Case 1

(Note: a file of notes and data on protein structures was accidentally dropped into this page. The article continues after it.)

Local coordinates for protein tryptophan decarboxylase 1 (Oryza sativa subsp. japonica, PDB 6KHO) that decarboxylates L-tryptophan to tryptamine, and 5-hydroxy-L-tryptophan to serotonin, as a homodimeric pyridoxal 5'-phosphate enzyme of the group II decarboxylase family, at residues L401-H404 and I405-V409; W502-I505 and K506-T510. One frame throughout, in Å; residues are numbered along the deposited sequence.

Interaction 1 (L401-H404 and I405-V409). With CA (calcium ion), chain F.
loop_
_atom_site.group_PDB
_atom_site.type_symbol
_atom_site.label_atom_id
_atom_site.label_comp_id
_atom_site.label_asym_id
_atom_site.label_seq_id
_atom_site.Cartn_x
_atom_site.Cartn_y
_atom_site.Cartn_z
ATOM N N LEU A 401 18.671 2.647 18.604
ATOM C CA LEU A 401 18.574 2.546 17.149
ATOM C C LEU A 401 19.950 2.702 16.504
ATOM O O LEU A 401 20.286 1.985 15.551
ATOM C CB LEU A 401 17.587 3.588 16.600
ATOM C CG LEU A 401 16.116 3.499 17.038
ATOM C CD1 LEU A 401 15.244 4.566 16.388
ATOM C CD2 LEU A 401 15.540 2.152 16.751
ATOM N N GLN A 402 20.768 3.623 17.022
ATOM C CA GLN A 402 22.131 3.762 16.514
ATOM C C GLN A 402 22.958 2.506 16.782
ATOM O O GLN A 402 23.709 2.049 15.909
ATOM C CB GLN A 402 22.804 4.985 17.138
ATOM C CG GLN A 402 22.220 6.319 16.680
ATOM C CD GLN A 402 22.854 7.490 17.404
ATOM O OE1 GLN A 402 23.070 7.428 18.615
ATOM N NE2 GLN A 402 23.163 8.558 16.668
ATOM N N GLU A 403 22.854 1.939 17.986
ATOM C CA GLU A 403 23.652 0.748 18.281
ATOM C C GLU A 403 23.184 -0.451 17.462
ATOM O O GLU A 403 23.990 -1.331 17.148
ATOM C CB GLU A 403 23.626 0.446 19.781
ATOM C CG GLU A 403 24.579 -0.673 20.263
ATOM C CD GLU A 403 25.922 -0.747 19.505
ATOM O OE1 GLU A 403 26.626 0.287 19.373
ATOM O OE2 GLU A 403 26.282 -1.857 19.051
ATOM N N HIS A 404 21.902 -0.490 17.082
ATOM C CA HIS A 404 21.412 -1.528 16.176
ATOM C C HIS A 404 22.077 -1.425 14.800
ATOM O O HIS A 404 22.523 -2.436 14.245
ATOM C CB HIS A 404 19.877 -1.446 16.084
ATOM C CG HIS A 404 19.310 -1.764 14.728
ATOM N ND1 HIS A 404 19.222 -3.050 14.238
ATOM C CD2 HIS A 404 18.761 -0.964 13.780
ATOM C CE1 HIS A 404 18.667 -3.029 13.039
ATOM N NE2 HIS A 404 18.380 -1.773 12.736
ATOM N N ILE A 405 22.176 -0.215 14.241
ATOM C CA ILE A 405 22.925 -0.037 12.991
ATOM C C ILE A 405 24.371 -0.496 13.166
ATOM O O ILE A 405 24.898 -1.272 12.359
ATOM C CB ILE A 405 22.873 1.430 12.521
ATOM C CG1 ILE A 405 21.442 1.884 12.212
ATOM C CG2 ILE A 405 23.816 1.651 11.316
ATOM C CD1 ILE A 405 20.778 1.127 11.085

A 28 year-old man was referred to our department for the treatment of tongue carcinoma. The etiology of dialysis-dependent end-stage kidney disease was Alport’s syndrome and the duration of hemodialysis treatment was 7 years and 9 months. His history included hypertension and anemia. No metastatic lymph node was palpable in the cervical region and the clinical diagnosis was tongue cancer. Partial glossectomy was performed (surgical time; 47 min (min), intraoperative bleeding loss volume; 63 ml). Intravenous second-generation cephalosporin 0.5 g was administrated just before the surgery. Intraoperative intravenous infusion volume of potassium-free solution was 200 mL (mean infusion speed at 20–40 mL/h). Routine hemodialysis was scheduled for 2 days before and after surgery, and then 3 times a week. We discussed patients’ conditions and perioperative dialysis management with nephrologists once a week during hospitalization. Erythropoiesis-stimulating agents (ESAs) were used on the day of hemodialysis during hospitalization. Nafamostat mesilate as an anticoagulant during hemodialysis was used from POD 1 to 7. From POD 1 to 5, the second-generation cephalosporin (0.5 g once daily intravenously) and the third-generation cephalosporin (0.2 g once daily per mouth) during POD 6 to 10 were administered. The healing process was uneventful and oral intake was resumed on POD 5. Daily limits of protein intake, salt intake, and liquid intake were 70 g, 7 g and 500 mL, respectively. The pathological diagnosis of surgical specimen was squamous cell carcinoma (SCC). No adjuvant therapy was performed. The patient was free of the disease 13 years after surgery.